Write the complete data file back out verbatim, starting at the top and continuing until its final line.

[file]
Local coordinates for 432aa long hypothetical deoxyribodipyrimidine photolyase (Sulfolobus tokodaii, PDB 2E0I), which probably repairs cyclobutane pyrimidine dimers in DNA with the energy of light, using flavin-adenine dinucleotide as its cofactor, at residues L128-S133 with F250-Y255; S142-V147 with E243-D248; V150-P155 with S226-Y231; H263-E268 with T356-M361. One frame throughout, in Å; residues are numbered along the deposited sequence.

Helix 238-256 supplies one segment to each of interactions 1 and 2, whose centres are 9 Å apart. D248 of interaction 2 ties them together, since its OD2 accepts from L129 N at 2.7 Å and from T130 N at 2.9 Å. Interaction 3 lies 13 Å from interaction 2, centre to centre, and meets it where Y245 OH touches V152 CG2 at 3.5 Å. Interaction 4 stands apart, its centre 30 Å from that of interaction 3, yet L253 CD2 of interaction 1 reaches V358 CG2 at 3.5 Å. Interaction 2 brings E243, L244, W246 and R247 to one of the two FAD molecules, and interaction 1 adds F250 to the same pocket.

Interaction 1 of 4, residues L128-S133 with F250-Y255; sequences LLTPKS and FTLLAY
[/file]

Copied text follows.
Local coordinates for 432aa long hypothetical deoxyribodipyrimidine photolyase (Sulfolobus tokodaii, PDB 2E0I), which probably repairs cyclobutane pyrimidine dimers in DNA with the energy of light, using flavin-adenine dinucleotide as its cofactor, at residues L128-S133 with F250-Y255; S142-V147 with E243-D248; V150-P155 with S226-Y231; H263-E268 with T356-M361. One frame throughout, in Å; residues are numbered along the deposited sequence.

Helix 238-256 supplies one segment to each of interactions 1 and 2, whose centres are 9 Å apart. D248 of interaction 2 ties them together, since its OD2 accepts from L129 N at 2.7 Å and from T130 N at 2.9 Å. Interaction 3 lies 13 Å from interaction 2, centre to centre, and meets it where Y245 OH touches V152 CG2 at 3.5 Å. Interaction 4 stands apart, its centre 30 Å from that of interaction 3, yet L253 CD2 of interaction 1 reaches V358 CG2 at 3.5 Å. Interaction 2 brings E243, L244, W246 and R247 to one of the two FAD molecules, and interaction 1 adds F250 to the same pocket.

Interaction 1 of 4, residues L128-S133 with F250-Y255; sequences LLTPKS and FTLLAY